Another Labour Day

on   /   in Editorial 4:04 am   /   Comments

SPEECHES will be made. Workers will march, security permitting. Everything else about May 1, Labour Day, is uncertain; a reflection of the hard times and abundant disinterest of the authorities in the well-being of the people.

Every year, hundreds of thousands of workers gather at various venues across Nigeria, make fiery speeches about the dearth of jobs; sing about solidarity, the shrinking welfare of the employed and the importance of labour. They listen to placating speeches from governments – they go home, waiting for next year’s speech.

Things are getting worse. Government policies, poor security situation, and the ubiquitous challenges from electricity supply have combined to lower Nigeria’s attraction to investors. The rise on unemployment, rated as high as 50 per cent according to some statistics, is the evidence of the impact of policies that emphasise the welfare of politicians and top government officials, over the development of the infrastructure that would enhance job creation.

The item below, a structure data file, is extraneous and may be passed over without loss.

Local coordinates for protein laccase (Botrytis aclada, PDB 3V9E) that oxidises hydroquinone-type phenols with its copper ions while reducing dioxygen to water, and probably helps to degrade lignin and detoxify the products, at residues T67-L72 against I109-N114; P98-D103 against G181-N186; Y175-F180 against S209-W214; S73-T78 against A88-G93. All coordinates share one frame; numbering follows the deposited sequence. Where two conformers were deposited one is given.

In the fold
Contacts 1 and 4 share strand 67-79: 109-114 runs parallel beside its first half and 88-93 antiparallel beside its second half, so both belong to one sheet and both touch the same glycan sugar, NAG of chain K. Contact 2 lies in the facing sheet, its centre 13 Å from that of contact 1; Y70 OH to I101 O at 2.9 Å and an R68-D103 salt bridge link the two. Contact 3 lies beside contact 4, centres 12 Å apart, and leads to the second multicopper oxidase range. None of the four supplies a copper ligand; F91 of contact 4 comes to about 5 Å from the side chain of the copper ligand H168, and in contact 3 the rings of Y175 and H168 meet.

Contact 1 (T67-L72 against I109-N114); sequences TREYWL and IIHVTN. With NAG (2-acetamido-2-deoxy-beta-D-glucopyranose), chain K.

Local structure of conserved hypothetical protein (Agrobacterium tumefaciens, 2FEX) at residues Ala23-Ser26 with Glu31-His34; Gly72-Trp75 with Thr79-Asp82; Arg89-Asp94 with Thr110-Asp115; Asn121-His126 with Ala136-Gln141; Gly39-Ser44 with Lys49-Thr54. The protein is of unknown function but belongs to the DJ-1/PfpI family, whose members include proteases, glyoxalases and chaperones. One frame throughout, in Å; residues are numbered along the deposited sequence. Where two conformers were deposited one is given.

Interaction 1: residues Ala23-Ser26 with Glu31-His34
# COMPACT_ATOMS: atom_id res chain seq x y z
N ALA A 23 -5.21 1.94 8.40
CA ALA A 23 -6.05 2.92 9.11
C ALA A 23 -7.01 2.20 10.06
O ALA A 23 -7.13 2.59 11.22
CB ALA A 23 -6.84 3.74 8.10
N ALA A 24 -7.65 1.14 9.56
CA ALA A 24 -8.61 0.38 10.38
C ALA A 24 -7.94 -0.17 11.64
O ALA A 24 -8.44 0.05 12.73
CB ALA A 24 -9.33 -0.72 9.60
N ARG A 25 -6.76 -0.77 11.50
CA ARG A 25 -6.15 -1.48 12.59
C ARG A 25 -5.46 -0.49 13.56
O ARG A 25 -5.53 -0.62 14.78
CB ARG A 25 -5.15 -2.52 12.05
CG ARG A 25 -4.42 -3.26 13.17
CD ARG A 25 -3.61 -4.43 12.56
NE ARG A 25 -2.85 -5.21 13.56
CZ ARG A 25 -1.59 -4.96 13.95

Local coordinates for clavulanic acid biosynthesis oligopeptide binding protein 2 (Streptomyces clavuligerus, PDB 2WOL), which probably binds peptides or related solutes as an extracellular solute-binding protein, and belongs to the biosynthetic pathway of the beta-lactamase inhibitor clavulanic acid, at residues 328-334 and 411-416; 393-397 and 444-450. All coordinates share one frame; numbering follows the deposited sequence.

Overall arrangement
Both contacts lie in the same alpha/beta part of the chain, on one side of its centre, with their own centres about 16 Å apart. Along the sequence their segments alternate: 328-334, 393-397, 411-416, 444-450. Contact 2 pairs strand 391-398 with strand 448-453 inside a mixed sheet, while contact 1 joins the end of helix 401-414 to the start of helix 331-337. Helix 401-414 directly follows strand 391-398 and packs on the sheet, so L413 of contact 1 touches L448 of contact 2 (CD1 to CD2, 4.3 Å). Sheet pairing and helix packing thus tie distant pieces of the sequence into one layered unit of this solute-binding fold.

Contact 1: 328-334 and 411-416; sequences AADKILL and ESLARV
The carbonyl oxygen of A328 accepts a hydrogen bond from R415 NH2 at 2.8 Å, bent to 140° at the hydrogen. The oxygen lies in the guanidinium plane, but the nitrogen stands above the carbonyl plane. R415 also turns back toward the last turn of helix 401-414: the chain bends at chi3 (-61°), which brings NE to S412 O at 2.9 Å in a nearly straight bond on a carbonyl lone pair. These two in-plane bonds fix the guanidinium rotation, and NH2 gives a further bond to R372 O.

Many who marched at last year’s rallies are currently jobless. The statistics are worse for youth unemployment with thousands of university graduates without jobs. More join the queue with every graduation ceremony.

Four years ago, President Goodluck Jonathan won workers’ hearts when he signed the minimum wage law. The labour disputes the law spawned, with authorities refusing to pay, are among tensions around labour.

Hardly is there a part of the country without a strike over workers’ welfare. The attitude these days is to ignore the strike, whether it is by lecturers or doctors. If you expect to hear what governments have done since last year to increase employment opportunities, all you would get are phantom figures that are improvements on ones rehashed over the years.

Where are the 11 million jobs Minister of Trade and Investment, Mr. Olusegun Aganga, promised in 2011? His calculation was that each of the country’s 11 million medium and small-scale industries would create at least one job in 2012 to make up 11 million jobs.

The World Bank loans he promised and his prophecy of improved electricity, without which the capacities of these industries are doomed, did not materialise. Minister of Finance, Dr. Ngozi Okonjo-Iweala, also talks about job creation in vacuous terms. Maybe she would not forget to add that her re-based economy has created millions of jobs.

Labour Day, instead of a review of the progress made since last year, would be another round of promises, and lamentations.

Strikes, agitations for better working conditions, the millions of the unemployed roaming the streets, and the links that security agencies make between unemployment and rising unrest are good reasons for government to create jobs beyond words.

Promises have run their full course. They now sound hollow.

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